Are the Homebuilders Overvalued?

After celebrating the turnaround in the housing, let’s look at some of the housing stocks. The inventories are at the rock bottom and there is pent up demand in the market. We will get deeper insight when 6 Home builders report their quarterly earnings in the coming week. So should we dip our toes in to profit or pull our money out?

ITB

Not really my dear friends. Overall, home-builders have dramatically outperformed the stock market in the last year. Pulte Group (PHM) shares have nearly tripled in price; And Ryland (RYL), Standard Pacific (SPF) and MDC Holdings (MDC) have doubled in value. As a matter of fact shares of Lennar (LEN) rose 97% and DR Horton (DHI) increased by 57%. But one thing to remember is – PulteGroup fell 69% in 2007, Lennar lost 66% in 2007 and then 52% in 2008, and DR Horton stock declined 50% in 2007 and 46% in 2008.

As Lombard Street Research analyst Melissa Kidd notes, home-builders’ profits have actually risen faster than their prices, and their net profit margins are higher than pre-crash peak levels. Let’s look at the gross margin.

GrossMargin_HB

As you can see that the gross margin of the giant Pulte and the whole sale builder DR Horton are at their pre-crash levels. But the operating margins are not there yet.

OperatingMargin_HB

All these recovery in the margins and the earnings are sans the fact that home prices are up by just 7% Year-Over-Year. Most of the analysts might concur that the recent stock price rise have all the earnings rise (see below) and the future profits baked in.

EPSchange_HB

Let’s analyze some companies whose stock prices have sky rocketed in last few months.

Even after PulteGroup’s run-up, its price-to-forward-earnings ratio is 17.7, according to FactSet; revenue for 2012 is estimated at $4.7 billion, while this year it’s expected to climb to $6.1 billion.Meanwhile, Lennar’s stock is trading at 23.3 times forward earnings, with its financial year 2012 revenue of $4.1 billion estimated to grow to $5.4 billion. It’s a similar story for DR Horton, which has a price-to-forward-earnings ratio of 21, and is expected to see its $4.4 billion FY2012 revenue grow more than 25% to about $5.6 billion. Let’s look at the historical PE comparison.

PE_HomeBuilders

Juxtaposing all the premium home-builders in US, it is easy to conclude that the mean P/E multiple was around 10 before the boom and the bust. But now the scenario is different. Even though we are far off from the peak of new home sales of 1.3 million in 2005, the new home sales are growing at brisk pace in last 5 quarters. Expectations for housing starts and new home sales are both in the 20 percent range for 2013. So a forward P/E of 23 for a growth in excess of 25% is acceptable.

Recently Lennar announced its earnings.  The Florida-based builder crushed estimates as fourth-quarter earnings more than tripled on 42% higher sales. Lennar’s new orders rose 20% and its order backlog was up 35% as of November.  Lennar CEO Stuart Miller said in the company’s earnings announcement that the housing market is stabilizing, “driven by a combination of low home prices and low interest rates, making the decision to purchase a new home more attractive.”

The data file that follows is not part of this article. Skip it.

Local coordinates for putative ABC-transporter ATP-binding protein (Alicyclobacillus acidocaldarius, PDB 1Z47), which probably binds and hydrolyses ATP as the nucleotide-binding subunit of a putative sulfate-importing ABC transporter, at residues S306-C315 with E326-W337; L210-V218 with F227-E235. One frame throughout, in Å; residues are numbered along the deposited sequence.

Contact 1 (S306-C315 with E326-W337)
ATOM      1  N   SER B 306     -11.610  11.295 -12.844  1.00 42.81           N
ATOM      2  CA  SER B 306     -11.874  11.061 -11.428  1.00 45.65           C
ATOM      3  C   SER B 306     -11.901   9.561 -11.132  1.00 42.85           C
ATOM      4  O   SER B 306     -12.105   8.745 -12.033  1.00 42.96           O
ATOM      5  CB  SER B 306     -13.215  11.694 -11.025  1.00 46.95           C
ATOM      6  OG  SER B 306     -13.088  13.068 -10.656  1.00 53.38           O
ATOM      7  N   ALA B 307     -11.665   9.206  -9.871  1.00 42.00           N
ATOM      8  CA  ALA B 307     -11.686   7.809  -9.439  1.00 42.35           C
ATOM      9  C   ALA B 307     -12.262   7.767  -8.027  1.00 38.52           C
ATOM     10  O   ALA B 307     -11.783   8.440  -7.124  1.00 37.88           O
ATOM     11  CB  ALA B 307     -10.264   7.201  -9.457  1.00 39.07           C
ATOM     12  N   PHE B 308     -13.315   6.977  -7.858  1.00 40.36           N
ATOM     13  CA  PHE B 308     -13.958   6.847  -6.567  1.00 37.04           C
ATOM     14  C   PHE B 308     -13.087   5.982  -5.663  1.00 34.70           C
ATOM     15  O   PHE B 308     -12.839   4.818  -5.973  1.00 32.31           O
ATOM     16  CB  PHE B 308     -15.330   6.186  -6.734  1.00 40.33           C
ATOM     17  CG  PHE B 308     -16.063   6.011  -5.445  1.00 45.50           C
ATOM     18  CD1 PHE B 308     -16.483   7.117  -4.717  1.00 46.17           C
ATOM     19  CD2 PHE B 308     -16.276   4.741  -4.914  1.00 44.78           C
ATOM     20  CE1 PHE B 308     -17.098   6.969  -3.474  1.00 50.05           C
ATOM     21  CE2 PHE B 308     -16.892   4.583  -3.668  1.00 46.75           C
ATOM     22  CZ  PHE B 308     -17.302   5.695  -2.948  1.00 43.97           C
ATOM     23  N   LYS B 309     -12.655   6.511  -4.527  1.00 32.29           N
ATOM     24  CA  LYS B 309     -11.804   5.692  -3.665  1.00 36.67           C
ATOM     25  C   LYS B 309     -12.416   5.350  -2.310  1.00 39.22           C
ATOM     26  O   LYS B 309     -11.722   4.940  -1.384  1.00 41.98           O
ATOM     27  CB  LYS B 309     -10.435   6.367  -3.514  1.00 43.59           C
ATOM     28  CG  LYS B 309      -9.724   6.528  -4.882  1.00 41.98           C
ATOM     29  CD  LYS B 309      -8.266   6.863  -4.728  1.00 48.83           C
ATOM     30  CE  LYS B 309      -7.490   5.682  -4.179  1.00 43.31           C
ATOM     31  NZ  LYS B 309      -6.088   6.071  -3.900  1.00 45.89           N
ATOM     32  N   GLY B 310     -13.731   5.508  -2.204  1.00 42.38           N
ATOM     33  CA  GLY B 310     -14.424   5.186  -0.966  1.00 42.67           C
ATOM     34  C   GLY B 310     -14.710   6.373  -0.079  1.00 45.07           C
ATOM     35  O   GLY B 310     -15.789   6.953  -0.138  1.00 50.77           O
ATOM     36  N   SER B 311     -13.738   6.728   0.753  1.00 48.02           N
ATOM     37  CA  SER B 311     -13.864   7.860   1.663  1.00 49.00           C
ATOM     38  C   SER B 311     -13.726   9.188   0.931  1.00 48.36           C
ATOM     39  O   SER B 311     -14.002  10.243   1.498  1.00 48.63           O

Similar expectations are for DR Horton and Ryland homes. The 24 analysts polled by Thomson Reuters expect Horton to report fiscal first-quarter earnings per share of 14 cents, a 56% rise from last year’s 9 cents. Sales are seen advancing 21% to $1.1 billion. Ryland is forecast to report a huge jump in Q4 EPS to 49 cents, up from 2 cents a year ago. Revenue is projected to grow 55% to $404.4 million.

“Just because the stocks are overvalued doesn’t mean they are not going to go up more,” says David Goldberg, a housing analyst at UBS. “It’s a momentum play.” Goldberg warns, however, that there is a lot of growth baked into these stock valuations for 2013, expectations that may be tough to meet. This uptick might not be at 45 Degree angle and might have pauses but the time is not to cash out of them.

Let’s hold onto them and add some more during pullbacks. So which are the companies that are worth adding to the portfolio. Based on the operating margins, earnings growth and PE ratios (historical, TTM and Forward) I believe Lennar and DR Horton are the best of the pack. I would also like to mention TOL. But please don’t buy anything now. Be patient and wait for pull back to 50 DMA. Why DHI and LEN? We will talk about it in the next post.

Lastly, if you don’t feel comfortable buying these home builders, you can own the Home Builders ETF (ITB). Another way to play housing recovery is by buying companies such as Home Depot (HD) (re-modeling,  new home set up etc.), Sherwin-Williams (SHW) (Paints), Tronox Inc (TROX) (Pigment for paints) and Corelogix (CLGX) (Mortgage related information provider).

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